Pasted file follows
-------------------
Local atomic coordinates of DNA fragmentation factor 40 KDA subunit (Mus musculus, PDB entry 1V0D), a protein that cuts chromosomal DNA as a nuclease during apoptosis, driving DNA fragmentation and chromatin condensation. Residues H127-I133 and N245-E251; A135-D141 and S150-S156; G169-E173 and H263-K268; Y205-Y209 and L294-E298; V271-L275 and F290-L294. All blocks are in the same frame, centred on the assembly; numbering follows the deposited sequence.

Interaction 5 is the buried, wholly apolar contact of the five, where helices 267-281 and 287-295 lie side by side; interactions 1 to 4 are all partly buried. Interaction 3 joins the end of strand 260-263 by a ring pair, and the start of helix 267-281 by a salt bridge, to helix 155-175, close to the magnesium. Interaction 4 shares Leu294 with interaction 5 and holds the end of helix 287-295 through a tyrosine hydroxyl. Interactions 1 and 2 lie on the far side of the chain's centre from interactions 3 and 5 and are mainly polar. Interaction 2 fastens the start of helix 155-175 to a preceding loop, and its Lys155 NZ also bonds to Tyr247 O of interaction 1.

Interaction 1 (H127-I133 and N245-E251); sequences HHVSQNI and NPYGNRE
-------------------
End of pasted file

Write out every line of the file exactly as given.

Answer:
Local atomic coordinates of DNA fragmentation factor 40 KDA subunit (Mus musculus, PDB entry 1V0D), a protein that cuts chromosomal DNA as a nuclease during apoptosis, driving DNA fragmentation and chromatin condensation. Residues H127-I133 and N245-E251; A135-D141 and S150-S156; G169-E173 and H263-K268; Y205-Y209 and L294-E298; V271-L275 and F290-L294. All blocks are in the same frame, centred on the assembly; numbering follows the deposited sequence.

Interaction 5 is the buried, wholly apolar contact of the five, where helices 267-281 and 287-295 lie side by side; interactions 1 to 4 are all partly buried. Interaction 3 joins the end of strand 260-263 by a ring pair, and the start of helix 267-281 by a salt bridge, to helix 155-175, close to the magnesium. Interaction 4 shares Leu294 with interaction 5 and holds the end of helix 287-295 through a tyrosine hydroxyl. Interactions 1 and 2 lie on the far side of the chain's centre from interactions 3 and 5 and are mainly polar. Interaction 2 fastens the start of helix 155-175 to a preceding loop, and its Lys155 NZ also bonds to Tyr247 O of interaction 1.

Interaction 1 (H127-I133 and N245-E251); sequences HHVSQNI and NPYGNRE